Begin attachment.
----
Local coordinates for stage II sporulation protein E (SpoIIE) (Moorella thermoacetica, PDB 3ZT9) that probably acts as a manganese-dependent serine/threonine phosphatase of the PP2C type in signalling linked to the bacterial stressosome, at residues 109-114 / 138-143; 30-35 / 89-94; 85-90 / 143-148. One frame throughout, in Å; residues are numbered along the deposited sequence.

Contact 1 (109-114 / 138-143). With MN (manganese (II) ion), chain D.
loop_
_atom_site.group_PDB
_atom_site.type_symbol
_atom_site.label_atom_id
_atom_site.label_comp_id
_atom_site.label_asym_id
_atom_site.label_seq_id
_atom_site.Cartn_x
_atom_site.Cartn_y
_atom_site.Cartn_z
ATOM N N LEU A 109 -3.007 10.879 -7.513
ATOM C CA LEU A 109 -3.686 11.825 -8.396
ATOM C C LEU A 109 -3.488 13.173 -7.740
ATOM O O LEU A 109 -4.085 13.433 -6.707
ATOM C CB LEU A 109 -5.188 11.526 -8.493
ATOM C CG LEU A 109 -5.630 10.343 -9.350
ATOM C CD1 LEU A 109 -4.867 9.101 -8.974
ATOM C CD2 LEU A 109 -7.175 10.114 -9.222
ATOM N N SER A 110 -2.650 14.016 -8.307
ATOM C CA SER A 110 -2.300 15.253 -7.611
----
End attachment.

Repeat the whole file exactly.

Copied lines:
Local coordinates for stage II sporulation protein E (SpoIIE) (Moorella thermoacetica, PDB 3ZT9) that probably acts as a manganese-dependent serine/threonine phosphatase of the PP2C type in signalling linked to the bacterial stressosome, at residues 109-114 / 138-143; 30-35 / 89-94; 85-90 / 143-148. One frame throughout, in Å; residues are numbered along the deposited sequence.

Contact 1 (109-114 / 138-143). With MN (manganese (II) ion), chain D.
loop_
_atom_site.group_PDB
_atom_site.type_symbol
_atom_site.label_atom_id
_atom_site.label_comp_id
_atom_site.label_asym_id
_atom_site.label_seq_id
_atom_site.Cartn_x
_atom_site.Cartn_y
_atom_site.Cartn_z
ATOM N N LEU A 109 -3.007 10.879 -7.513
ATOM C CA LEU A 109 -3.686 11.825 -8.396
ATOM C C LEU A 109 -3.488 13.173 -7.740
ATOM O O LEU A 109 -4.085 13.433 -6.707
ATOM C CB LEU A 109 -5.188 11.526 -8.493
ATOM C CG LEU A 109 -5.630 10.343 -9.350
ATOM C CD1 LEU A 109 -4.867 9.101 -8.974
ATOM C CD2 LEU A 109 -7.175 10.114 -9.222
ATOM N N SER A 110 -2.650 14.016 -8.307
ATOM C CA SER A 110 -2.300 15.253 -7.611